VonBerckefeldt v. Commissioner of Social Security

Filing 60

ORDER GRANTING IN PART AND DENYING IN PART 54 Plaintiff's Supplemental Petition for Fees signed by Magistrate Judge Dennis L. Beck on 11/15/2011. (Figueroa, O)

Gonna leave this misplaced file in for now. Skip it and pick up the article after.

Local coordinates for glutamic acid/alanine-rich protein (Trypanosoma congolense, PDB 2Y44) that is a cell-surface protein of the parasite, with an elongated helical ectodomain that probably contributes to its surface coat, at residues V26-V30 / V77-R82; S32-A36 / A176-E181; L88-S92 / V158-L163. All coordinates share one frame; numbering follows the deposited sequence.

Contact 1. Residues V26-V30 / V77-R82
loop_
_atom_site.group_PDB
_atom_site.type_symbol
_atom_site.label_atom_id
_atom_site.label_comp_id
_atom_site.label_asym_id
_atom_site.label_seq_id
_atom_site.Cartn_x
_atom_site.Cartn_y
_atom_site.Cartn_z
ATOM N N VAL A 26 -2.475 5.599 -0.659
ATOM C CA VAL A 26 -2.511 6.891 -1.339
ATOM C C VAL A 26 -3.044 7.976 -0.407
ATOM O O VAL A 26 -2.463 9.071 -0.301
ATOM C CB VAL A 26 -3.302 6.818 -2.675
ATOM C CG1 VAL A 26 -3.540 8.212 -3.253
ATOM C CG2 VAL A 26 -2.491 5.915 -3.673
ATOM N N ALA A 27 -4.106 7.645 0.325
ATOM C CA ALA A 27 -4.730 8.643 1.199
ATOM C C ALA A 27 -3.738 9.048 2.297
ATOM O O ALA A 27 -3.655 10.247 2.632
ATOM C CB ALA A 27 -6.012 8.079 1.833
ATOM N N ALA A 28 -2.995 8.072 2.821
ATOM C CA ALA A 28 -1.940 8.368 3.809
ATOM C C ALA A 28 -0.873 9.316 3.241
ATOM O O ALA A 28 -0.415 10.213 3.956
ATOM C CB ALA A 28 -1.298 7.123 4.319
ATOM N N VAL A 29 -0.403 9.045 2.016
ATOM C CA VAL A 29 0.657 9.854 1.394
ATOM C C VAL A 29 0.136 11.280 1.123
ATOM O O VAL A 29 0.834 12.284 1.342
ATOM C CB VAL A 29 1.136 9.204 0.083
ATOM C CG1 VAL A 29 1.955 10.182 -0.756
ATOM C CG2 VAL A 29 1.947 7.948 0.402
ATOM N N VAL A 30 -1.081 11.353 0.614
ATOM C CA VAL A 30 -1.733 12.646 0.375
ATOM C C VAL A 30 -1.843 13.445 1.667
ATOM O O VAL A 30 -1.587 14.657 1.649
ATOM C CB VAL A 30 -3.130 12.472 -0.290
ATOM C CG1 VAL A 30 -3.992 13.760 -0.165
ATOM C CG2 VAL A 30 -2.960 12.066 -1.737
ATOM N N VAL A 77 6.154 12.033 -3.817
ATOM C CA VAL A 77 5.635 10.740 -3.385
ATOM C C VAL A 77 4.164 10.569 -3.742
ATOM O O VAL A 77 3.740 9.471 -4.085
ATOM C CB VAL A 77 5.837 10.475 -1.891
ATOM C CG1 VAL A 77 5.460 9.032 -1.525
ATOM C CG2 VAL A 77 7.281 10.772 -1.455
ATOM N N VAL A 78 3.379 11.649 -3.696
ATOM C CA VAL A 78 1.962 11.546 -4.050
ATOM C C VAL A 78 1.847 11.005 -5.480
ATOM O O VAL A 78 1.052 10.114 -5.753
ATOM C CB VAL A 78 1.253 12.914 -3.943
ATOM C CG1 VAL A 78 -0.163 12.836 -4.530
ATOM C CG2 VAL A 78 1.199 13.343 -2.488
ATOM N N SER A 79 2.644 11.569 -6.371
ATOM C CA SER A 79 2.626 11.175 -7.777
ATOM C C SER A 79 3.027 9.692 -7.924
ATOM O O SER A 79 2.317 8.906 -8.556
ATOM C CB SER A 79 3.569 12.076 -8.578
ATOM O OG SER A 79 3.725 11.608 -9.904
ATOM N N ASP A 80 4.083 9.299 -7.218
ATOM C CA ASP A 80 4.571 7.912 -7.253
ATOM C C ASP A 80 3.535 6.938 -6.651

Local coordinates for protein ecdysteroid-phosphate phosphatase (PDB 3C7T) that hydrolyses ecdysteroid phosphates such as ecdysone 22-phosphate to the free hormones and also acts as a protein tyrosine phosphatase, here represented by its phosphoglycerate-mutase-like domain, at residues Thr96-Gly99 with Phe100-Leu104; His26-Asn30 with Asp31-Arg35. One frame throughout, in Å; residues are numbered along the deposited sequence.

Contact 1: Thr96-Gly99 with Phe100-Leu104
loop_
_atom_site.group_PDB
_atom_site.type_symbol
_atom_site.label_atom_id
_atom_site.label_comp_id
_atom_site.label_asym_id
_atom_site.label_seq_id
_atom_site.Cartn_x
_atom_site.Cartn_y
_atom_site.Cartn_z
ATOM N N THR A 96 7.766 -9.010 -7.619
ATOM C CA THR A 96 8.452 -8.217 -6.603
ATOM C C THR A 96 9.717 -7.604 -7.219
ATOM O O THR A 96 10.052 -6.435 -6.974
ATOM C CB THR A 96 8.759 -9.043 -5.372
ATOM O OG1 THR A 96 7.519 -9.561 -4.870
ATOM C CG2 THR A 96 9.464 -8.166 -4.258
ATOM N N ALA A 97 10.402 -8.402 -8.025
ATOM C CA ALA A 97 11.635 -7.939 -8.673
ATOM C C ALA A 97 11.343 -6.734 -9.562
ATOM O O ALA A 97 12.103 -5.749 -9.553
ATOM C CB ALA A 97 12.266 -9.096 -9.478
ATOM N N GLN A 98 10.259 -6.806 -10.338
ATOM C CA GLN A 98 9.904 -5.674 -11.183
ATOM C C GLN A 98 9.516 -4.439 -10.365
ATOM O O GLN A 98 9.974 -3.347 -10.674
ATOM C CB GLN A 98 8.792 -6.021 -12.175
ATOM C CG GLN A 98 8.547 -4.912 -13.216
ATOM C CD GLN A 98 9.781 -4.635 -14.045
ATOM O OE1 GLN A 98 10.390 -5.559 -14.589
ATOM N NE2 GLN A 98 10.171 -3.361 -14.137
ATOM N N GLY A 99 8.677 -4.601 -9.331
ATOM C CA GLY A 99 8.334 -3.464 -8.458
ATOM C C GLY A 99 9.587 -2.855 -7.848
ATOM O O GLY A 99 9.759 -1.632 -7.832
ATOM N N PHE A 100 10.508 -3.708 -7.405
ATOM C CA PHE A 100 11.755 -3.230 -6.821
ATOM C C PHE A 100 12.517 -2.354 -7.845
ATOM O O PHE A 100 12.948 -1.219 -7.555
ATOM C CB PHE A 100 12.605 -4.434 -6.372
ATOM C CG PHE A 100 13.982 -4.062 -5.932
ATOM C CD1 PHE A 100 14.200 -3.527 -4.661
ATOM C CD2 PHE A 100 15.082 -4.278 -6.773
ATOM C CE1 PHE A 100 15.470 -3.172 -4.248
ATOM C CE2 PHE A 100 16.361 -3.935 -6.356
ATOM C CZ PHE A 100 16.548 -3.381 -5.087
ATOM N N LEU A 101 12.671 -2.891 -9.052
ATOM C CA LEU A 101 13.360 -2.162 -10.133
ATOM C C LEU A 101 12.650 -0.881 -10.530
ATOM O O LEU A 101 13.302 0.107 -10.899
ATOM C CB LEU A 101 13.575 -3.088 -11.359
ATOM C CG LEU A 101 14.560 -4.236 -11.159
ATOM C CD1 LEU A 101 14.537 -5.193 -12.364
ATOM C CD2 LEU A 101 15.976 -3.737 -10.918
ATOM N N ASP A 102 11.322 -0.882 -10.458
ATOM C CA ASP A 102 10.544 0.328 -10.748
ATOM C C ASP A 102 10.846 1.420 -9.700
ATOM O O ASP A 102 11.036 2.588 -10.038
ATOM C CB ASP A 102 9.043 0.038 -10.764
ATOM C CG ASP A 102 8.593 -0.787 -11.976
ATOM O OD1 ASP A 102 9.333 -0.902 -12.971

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1 2 3 4 5 6 UNITED STATES DISTRICT COURT 7 EASTERN DISTRICT OF CALIFORNIA 8 MONICA VONBERCKEFELDT, 9 10 Plaintiff, 11 v. 12 13 MICHAEL J. ASTRUE, Commissioner of Social Security, 14 15 Defendant. ) ) ) ) ) ) ) ) ) ) ) ) ) ) ) 1:09cv1927 DLB ORDER GRANTING IN PART AND DENYING IN PART PLAINTIFF’S SUPPLEMENTAL PETITION FOR FEES (Document 54) 16 17 This matter is before the Court on a Supplemental Petition for Attorneys’ Fees under the 18 Equal Access to Justice Act (EAJA), 28 U.S.C. § 2412(d), filed on September 13, 2011, by 19 Plaintiff Monica VonBerckefeldt (“Plaintiff”). 20 21 The matter is currently before the Court on the parties’ briefs, which were submitted to the Honorable Dennis L. Beck, United States Magistrate Judge.1 22 BACKGROUND 23 24 25 26 Plaintiff filed the instant Complaint challenging the denial of benefits on October 30, 2009. On September 28, 2010, the Court granted Plaintiff’s Complaint and remanded the action for further proceedings. Judgment was entered in favor of Plaintiff on September 28, 2010. 27 28 1 The parties consented to the jurisdiction of the United States Magistrate Judge. 1 1 Plaintiff filed her EAJA fee petition on December 8, 2010. After briefing was completed, 2 the Court, sua sponte, ordered the parties to submit additional briefing as to attorney Ralph 3 Wilborn’s entitlement to EAJA fees. Specifically, on February 10, 2011, the Court ordered 4 Plaintiff to address whether Mr. Wilborn, who is not a member of the California Bar or the Bar 5 of this Court, was entitled to fees under EAJA. 6 7 8 9 Plaintiff filed additional briefing on April 4, 2011. Defendant filed a reply on April 6, 2011, indicting that EAJA would not preclude an award of fees under the circumstances. After a hearing on April 8, 2011, the Court issued a decision on July 14, 2011. The Court found that Mr. Wilborn’s involvement was not a “special circumstance” under EAJA that would 10 make an award unjust. The Court awarded a total of $7,252.91 for time spent by both Mr. 11 Wilborn and attorney Sengthiene Bosavanh. 12 On September 13, 2011, Plaintiff filed this Supplemental Petition, seeking fees for time 13 spent preparing the EAJA reply2 and time spent responding to the Court’s request for additional 14 briefing. Plaintiff requests $1,506.94 for time spent in preparation of the EAJA reply. This 15 request is specific to the instant action and relates to work performed by Mr. Wilborn and Ms. 16 Bosavanh. 17 As for time spent in preparation of the Court-requested briefing, Plaintiff seeks a total of 18 $23,938.69. This amount represents work performed by Mr. Wilborn, Ms. Bosavanh and 19 attorney Linda Ziskin. Plaintiff explains that this work benefitted the three Plaintiffs involved in 20 the additional litigation and suggests that the $23,938.69 either be applied solely to Plaintiff 21 Singmuongthong or divided amongst these three Plaintiffs.3 22 23 24 25 26 27 2 The Court recently expressed its preference for including the request for EAJA reply-related fees in the actual EAJA reply, though Plaintiff did not have the benefit of this opinion at the time of filing the EAJA reply. Belcher v. Astrue, 1:09cv1234 DLB. The Court explained that its preference did not make the request procedurally improper, though including the request in the reply briefing would save both the resources of the Court and the parties involved. Having already decided the issue, the Court applies the same rationale to this request and finds that it is not procedurally improper. 3 28 The other actions involved in the additional fee issue were VonBerckefeldt v. Astrue, 1:09cv1927 DLB and Roberts v. Astrue, 1:09cv1581 DLB. 2 1 2 Defendant opposed the request on October 26, 2011, and Plaintiff filed a reply on November 9, 2011. 3 DISCUSSION 4 Under the EAJA, a prevailing party will be awarded reasonable attorney fees, unless the 5 government demonstrates that its position in the litigation was “substantially justified,” or that 6 “special circumstances make an award unjust.” 28 U.S.C. § 2412 (d)(1)(A). An award of 7 attorney fees must be reasonable. Sorenson v. Mink, 239 F.3d 1140, 1145 (9th Cir. 2001). 8 “[E]xcessive, redundant, or otherwise unnecessary” hours should be excluded from a fee award, 9 and charges that are not properly billable to a client are not properly billable to the government. 10 Hensley v. Eckerhart, 461 U.S. 424, 434 (1983). A court has wide latitude in determining the 11 number of hours reasonably expended. Cunningham v. County of Los Angeles, 879 F.2d 481, 12 484 (9th Cir. 1988). 13 A. 14 15 16 Timeliness of Petition Defendant first argues that the Supplemental Petition, filed almost one year after the September 28, 2010, judgment, is untimely. EAJA requires that the party seeking an award “shall, within thirty days of final judgment 17 in the action,” submit an application to the Court. 28 U.S.C. § 2412(d)(1)(B); Melkonyan v. 18 Sullivan, 501 U.S. 89 (1991). In civil cases to which the federal government is a party, the time 19 for appeal does not end until sixty days after entry of judgment. Fed. R. App. P. 4(a). Therefore, 20 to be considered timely, an EAJA petition in Social Security cases must be filed within ninety 21 days of the district court’s entry of judgment. Hoa Hong Van v. Barnhart, 483 F.3d 600, 604 22 (9th Cir. 2007). 23 There is no issue as to the timeliness of Plaintiff’s first EAJA petition. Rather, the issue 24 has arisen because Plaintiff has chosen to treat this request for EAJA fees as a new motion. To 25 be fair, the fees related to the Court’s request for additional briefing could not have been brought 26 in the original application, so the timeliness issue, for practical purposes, is only relevant to the 27 request for fees related to the EAJA reply. 28 3 1 Plaintiff’s argument for timeliness is based on the characterization of Court’s July 13, 2 2011, EAJA order as the “judgment” from which the time begins to run. As the application was 3 filed within ninety days of that order, Plaintiff contends that it is timely. 4 Plaintiff is correct that she could not have brought the request for EAJA reply fees in the 5 original December 8, 2010, petition because the fees had not yet been incurred. It is not clear, 6 however, whether Plaintiff’s decision to engage in a second round of motion practice, rather than 7 request the fees in the EAJA reply, renders the second application timely. In any event, because 8 the Court has determined that this decision was not procedurally improper and, more importantly, 9 because the timeliness of an EAJA application is not jurisdictional, the Court will proceed to the 10 merits. Hoa Hong Van, 483 F.3d 603, n. 2. 11 B. 12 EAJA Reply Fees There is no dispute that work performed in preparing an EAJA reply is compensable. 13 Indeed, Defendant’s argument that the request is unjust is aimed at the request for fees related to 14 the additional briefing and will be discussed below. As to the time requested for work performed 15 on the EAJA reply, Defendant contends that the requested amount is unreasonable. 16 Plaintiff requests 6.5 hours for work performed by Mr. Wilborn and 1.8 hours for work 17 performed by Ms. Bosavanh. Plaintiff contends that this time was not related to the additional 18 orders of the Court. 19 Mr. Wilborn’s Time 20 Based on Mr. Wilborn’s declaration, he spent a total of 6 hours researching and drafting 21 Plaintiff’s reply. Given the uncertainty of certain issues presented, the Court finds that this 22 request is reasonable. 23 Mr. Wilborn also requests .50 hours spent on August 11, 2011, drafting the portion of this 24 Supplemental Application “that applies to Ralph Wilborn.” This description does not support a 25 finding that this time was related to request for EAJA reply fees, however. Moreover, as 26 explained in more detail below, the request for EAJA reply fees should not have required a 27 separate round of briefing. Thus, although the Court allowed reduced fees for time spent in 28 4 1 preparation of the actual reply, it will not require Defendant to pay Plaintiff’s attorneys’ fees 2 where the work performed was unnecessary. 3 Ms. Bosavanh’s Time 4 The declaration submitted in support of Ms. Bosavanh’s 1.8 hours shows time billed in 5 March, April, May and July 2011, long after the EAJA reply briefing was completed. Although 6 she submits that this time was not related to the Court’s request for supplemental briefing, the 7 fact that it was performed months after the January 26, 2011, reply does not support such a 8 finding. Moreover, the descriptions of the work performed are vague, i.e., “Teleconference with 9 client” and “Conference with client re: EAJA matter,” and do not demonstrate that the work was 10 related to the January 2011 briefing. 11 12 13 Accordingly, Ms. Bosavanh’s request for 1.8 hours is denied. C. Plaintiff’s “Second Application for Supplemental Attorneys Fees” After the conclusion of Plaintiff’s reply briefing, Plaintiff makes a “Second Application 14 for Supplemental Attorneys Fees” for 12 hours of time spent by Mr. Wilborn in preparation of 15 the November 9, 2011, reply. The reply was related to the instant Supplemental Application.4 16 Plaintiff’s attorneys made a similar request in Belcher v. Astrue, 1:09cv1234 DLB, where 17 Mr. Wilborn sought fees for work performed in defending a Supplemental Application and 18 preparing a Second Supplemental Application. On August 30, 20115, the Court denied the 19 request: 20 21 22 23 24 25 Now, Plaintiff comes before the Court yet again to request even more fees. The Court denies the request. First, and as previously suggested by the Court, Plaintiff’s decision to seeks fees in an entirely new round of briefing should not render the Commissioner responsible for the fees incurred. Although the Court did allow reduced fees for time spent in preparation of the reply to the original EAJA application, there is simply no basis for allowing fees here. The Court will not require the Commissioner to pay Plaintiffs’ attorneys fees where the work performed was simply unnecessary. Second, absent unusual circumstances, an attorney’s entitlement to fees should end with time spent in replying to the initial EAJA application. Allowing Plaintiff to continue to request fees for work performed on supplemental applications would permit a never-ending cycle of EAJA fee requests. 26 27 4 Plaintiff also requests that this 12 hours be split amongst the three Plaintiffs. 5 Plaintiff has appealed the August 30, 2011, Order. 28 5 1 The same rationale applies here. Defendant should not be responsible for fees incurred 2 where the work performed was unnecessary. The 12 hours will not be allowed. 3 C. Time Spent in Preparation of Additional Briefing 4 The bulk of Plaintiff’s request relates to work performed in connection with the Court’s 5 request for additional briefing. He requests 72 hours for Mr. Wilborn ($12,924.72), 26.7 hours 6 for Ms. Bosavanh ($4792.92) and 34.6 hours for Ms. Ziskin ($6,211.05), for a total of 7 $23,928.69. Plaintiff also requests reimbursement for Ms. Ziskin’s expenses incurred in 8 traveling to Fresno for the April 8, 2011, hearing ($432.55). 9 Defendant opposes any reimbursement for work related to the Court’s February 20, 2011, 10 order, arguing that special circumstances make such an award unjust. 28 U.S.C. § 11 2412(d)(1)(A). Defendant argues that “[i]t would be unjust to make the government pay for time 12 Plaintiff’s counsel spent responding to an issue that it did not raise nor contest.” Opposition, at 13 3. 14 Plaintiff does not believe that Defendant can raise a “special circumstance” at this 15 juncture of EAJA briefing. The Court need not decide, however, whether the request should be 16 denied as unjust. As explained above, fee awards must be reasonable. Quite simply, it would be 17 unreasonable to hold Defendant accountable for fees related to an issue that it did not raise or 18 contest. The Court raised the licensing issue based on a justifiable concern as to Mr. Wilborn’s 19 practice before this Court. Defendant participated minimally in the briefing and at the hearing 20 because he believed that Mr. Wilborn was entitled to recover his fees. As the Court noted at the 21 April hearing, Defendant did not “have a dog in this fight.” Opposition, at 3. 22 Plaintiff attempts to characterize this time as time spent litigating the entitlement to an 23 EAJA fee award, as contemplated by Comm’r INS v. Jean, 496 U.S. 154 (1990). In Jean, the 24 parties engaged in substantial litigation over EAJA fees. Although the INS conceded that fees 25 for time and expenses incurred in applying for fees are appropriate, it argued that a party is 26 ineligible for such fees unless the Court finds that the INS’ position in the fee litigation itself was 27 not substantially justified. The Court held that a second “substantial justification” finding was 28 not required before EAJA fees are awarded for the fee litigation itself. 6 1 There is no issue that Plaintiff is entitled to fees for litigation during the customary EAJA 2 litigation. However, litigation over fees effectively ends when one party no longer opposes the 3 issues. Here, it was the Court’s inquiry, not any objection by Defendant, that resulted in the 4 continuation of the fee “litigation.” 5 6 Accordingly, an award for any time spent based on the Court’s February 10, 2011, order, will not be allowed. 7 8 9 10 11 AWARD Plaintiff’s motion is therefore GRANTED IN PART. Plaintiff is entitled to an award in the total amount of $1,077.06. This amount represents 6 hours of work performed by Mr. Wilborn at $179.51 per hour. This amount is payable to Plaintiff pursuant to Astrue v. Ratliff, 130 S. Ct. 2521 (2010). 12 13 14 IT IS SO ORDERED. Dated: 3b142a November 15, 2011 /s/ Dennis L. Beck UNITED STATES MAGISTRATE JUDGE 15 16 17 18 19 20 21 22 23 24 25 26 27 28 7